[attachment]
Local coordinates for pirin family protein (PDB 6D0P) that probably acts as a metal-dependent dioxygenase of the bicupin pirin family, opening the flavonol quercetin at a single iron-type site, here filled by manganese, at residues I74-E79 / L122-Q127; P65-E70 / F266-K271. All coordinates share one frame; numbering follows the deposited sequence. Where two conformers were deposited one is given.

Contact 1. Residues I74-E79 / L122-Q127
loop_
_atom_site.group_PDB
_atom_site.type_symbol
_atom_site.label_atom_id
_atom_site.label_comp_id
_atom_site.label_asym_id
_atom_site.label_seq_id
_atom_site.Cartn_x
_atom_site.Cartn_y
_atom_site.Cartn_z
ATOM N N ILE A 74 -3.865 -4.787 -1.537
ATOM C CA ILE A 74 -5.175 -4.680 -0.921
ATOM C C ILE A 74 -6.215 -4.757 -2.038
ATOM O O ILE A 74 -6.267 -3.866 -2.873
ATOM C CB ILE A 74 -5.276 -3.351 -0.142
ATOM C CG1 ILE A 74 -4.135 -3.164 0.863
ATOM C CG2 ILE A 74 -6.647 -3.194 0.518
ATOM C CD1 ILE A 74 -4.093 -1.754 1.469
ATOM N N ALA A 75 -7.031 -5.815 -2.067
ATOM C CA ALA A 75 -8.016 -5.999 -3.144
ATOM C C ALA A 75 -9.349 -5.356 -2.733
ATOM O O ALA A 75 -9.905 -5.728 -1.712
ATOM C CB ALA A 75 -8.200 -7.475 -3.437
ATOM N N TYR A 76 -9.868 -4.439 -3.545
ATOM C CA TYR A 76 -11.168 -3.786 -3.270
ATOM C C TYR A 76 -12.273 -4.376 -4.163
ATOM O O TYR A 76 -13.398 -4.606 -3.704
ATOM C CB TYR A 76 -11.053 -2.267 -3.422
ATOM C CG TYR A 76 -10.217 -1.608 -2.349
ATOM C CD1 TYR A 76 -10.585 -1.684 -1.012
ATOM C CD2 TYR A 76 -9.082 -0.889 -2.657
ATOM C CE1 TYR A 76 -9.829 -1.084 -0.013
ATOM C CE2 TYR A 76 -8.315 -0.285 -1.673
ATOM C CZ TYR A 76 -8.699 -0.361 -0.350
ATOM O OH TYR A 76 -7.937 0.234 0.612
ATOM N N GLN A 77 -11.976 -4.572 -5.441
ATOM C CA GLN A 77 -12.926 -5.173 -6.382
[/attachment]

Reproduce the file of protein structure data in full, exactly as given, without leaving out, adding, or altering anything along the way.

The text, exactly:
Local coordinates for pirin family protein (PDB 6D0P) that probably acts as a metal-dependent dioxygenase of the bicupin pirin family, opening the flavonol quercetin at a single iron-type site, here filled by manganese, at residues I74-E79 / L122-Q127; P65-E70 / F266-K271. All coordinates share one frame; numbering follows the deposited sequence. Where two conformers were deposited one is given.

Contact 1. Residues I74-E79 / L122-Q127
loop_
_atom_site.group_PDB
_atom_site.type_symbol
_atom_site.label_atom_id
_atom_site.label_comp_id
_atom_site.label_asym_id
_atom_site.label_seq_id
_atom_site.Cartn_x
_atom_site.Cartn_y
_atom_site.Cartn_z
ATOM N N ILE A 74 -3.865 -4.787 -1.537
ATOM C CA ILE A 74 -5.175 -4.680 -0.921
ATOM C C ILE A 74 -6.215 -4.757 -2.038
ATOM O O ILE A 74 -6.267 -3.866 -2.873
ATOM C CB ILE A 74 -5.276 -3.351 -0.142
ATOM C CG1 ILE A 74 -4.135 -3.164 0.863
ATOM C CG2 ILE A 74 -6.647 -3.194 0.518
ATOM C CD1 ILE A 74 -4.093 -1.754 1.469
ATOM N N ALA A 75 -7.031 -5.815 -2.067
ATOM C CA ALA A 75 -8.016 -5.999 -3.144
ATOM C C ALA A 75 -9.349 -5.356 -2.733
ATOM O O ALA A 75 -9.905 -5.728 -1.712
ATOM C CB ALA A 75 -8.200 -7.475 -3.437
ATOM N N TYR A 76 -9.868 -4.439 -3.545
ATOM C CA TYR A 76 -11.168 -3.786 -3.270
ATOM C C TYR A 76 -12.273 -4.376 -4.163
ATOM O O TYR A 76 -13.398 -4.606 -3.704
ATOM C CB TYR A 76 -11.053 -2.267 -3.422
ATOM C CG TYR A 76 -10.217 -1.608 -2.349
ATOM C CD1 TYR A 76 -10.585 -1.684 -1.012
ATOM C CD2 TYR A 76 -9.082 -0.889 -2.657
ATOM C CE1 TYR A 76 -9.829 -1.084 -0.013
ATOM C CE2 TYR A 76 -8.315 -0.285 -1.673
ATOM C CZ TYR A 76 -8.699 -0.361 -0.350
ATOM O OH TYR A 76 -7.937 0.234 0.612
ATOM N N GLN A 77 -11.976 -4.572 -5.441
ATOM C CA GLN A 77 -12.926 -5.173 -6.382